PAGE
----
Advertisement

Volunteer program piloted at Rockland

February 24, 2009|By JANET HEIM

As the newest school in Washington County, Rockland Woods Elementary School is being used as a testing ground for new programs. One new venture is the use of a Volunteer Maryland coordinator to help build the school's volunteer base.

Sarah Staley was hired as the Volunteer Maryland coordinator, assigned the main tasks of coordinating volunteer activities at the school, starting a student government to develop young leaders, helping start a PTO and developing partnerships with the local business community.

Staley is a 2004 North Hagerstown High School graduate and a 2008 graduate of West Virginia University. She is the first person hired by the school system through the Volunteer Maryland program, which is under the auspices of AmeriCorps, a service-based program like a domestic Peace Corps.

"What Sarah is doing is piloting a program that can be duplicated throughout the system. There are untapped volunteer resources in the community," said Terri Baker, WCPS development coordinator.

Advertisement

Some of those untapped resources include businesses who might be willing to "lend" their employees to volunteer during their work day. In addition to volunteers, Staley is also charged with developing a community around the school.

Staley earned a bachelor's degree in fashion merchandising with a concentration in business administration, but grew up with a mother who was a teacher. She also worked at the WCPS Central Office during summers while in college, so was familiar with the school setting.

In the midst of her job search before graduating from college, Staley came across an ad for the Volunteer Maryland position and decided to apply.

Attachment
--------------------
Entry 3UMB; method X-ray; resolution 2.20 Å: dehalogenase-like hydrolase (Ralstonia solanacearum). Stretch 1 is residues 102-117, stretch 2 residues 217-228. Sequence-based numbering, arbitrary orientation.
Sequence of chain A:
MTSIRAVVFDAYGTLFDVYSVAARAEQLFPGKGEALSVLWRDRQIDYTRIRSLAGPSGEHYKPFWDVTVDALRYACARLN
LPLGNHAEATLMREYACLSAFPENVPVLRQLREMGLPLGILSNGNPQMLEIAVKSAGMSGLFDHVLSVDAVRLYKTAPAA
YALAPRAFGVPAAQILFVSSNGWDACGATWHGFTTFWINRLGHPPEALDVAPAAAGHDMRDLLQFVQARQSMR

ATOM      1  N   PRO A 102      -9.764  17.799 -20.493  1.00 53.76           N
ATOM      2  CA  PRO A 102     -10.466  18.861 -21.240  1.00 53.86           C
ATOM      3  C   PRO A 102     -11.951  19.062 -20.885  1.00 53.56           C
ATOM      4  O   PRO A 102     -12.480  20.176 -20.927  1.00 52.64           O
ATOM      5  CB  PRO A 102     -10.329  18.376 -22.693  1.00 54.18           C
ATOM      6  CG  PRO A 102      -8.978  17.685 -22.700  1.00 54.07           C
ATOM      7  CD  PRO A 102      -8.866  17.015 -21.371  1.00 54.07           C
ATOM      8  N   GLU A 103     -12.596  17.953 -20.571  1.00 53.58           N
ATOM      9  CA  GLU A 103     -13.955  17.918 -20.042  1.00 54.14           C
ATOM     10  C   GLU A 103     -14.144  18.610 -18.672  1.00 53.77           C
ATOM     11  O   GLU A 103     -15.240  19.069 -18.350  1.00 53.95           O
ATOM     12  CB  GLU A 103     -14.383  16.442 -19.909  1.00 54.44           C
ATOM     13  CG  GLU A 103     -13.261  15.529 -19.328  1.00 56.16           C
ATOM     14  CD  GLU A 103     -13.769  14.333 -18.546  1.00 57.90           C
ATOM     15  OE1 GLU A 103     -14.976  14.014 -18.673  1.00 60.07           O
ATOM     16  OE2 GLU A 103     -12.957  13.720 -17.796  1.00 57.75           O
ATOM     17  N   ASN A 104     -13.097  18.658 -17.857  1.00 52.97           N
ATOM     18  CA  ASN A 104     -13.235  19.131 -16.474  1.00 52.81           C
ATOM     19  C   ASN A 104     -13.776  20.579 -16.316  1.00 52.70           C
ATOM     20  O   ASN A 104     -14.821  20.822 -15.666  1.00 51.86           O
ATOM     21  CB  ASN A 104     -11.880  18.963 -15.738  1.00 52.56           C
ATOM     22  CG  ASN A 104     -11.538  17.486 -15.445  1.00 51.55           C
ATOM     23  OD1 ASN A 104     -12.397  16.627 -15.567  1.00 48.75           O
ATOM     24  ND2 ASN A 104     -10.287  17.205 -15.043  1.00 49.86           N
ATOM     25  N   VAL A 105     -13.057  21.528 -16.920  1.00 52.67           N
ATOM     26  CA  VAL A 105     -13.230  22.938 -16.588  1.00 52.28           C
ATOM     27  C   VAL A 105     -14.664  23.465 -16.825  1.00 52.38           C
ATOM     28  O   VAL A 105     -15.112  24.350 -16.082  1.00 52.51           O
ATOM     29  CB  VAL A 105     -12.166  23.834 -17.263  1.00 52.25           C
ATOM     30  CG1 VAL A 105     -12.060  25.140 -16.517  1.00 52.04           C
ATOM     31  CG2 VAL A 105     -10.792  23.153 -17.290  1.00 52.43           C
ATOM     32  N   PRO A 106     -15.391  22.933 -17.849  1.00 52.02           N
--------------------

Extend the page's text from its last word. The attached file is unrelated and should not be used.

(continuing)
"It was a different atmosphere and used different skills than I learned in college. I wanted to see what else is out there," Staley said.

After taking the 11-month job - which offers extensive training, a living allowance and post-service education award - Staley discovered the most important skill for the job was the ability to work with people, skills she had developed in college, after all.

A desire to serve was also key. Staley said it was her involvement in college with Phi Upsilon Omicron, an honor society, that fueled her passion for community service.

Baker said Staley stood out among the other applicants for the Volunteer Maryland position.

"She came in with so much energy and enthusiasm. She sat at the table with so many ideas, she was just busting. We were sold immediately," Baker said.

Staley has organized a school-wide cereal drive for Food Resources. She is also contacting local businesses to see if they would be interested in helping support the school in any way.

The next step is to get in touch with groups who are looking to get involved in the community. The goal is to create a community of parents, students and volunteers who are invested in the school, Baker said.

She added she would like to expand the program for another year, although there are no plans in the works yet.

"It's been great. I didn't know exactly what I would be doing. Once I got her and started doing things, it was even better than I had expected," Staley said.

The Herald-Mail Articles
|
|
|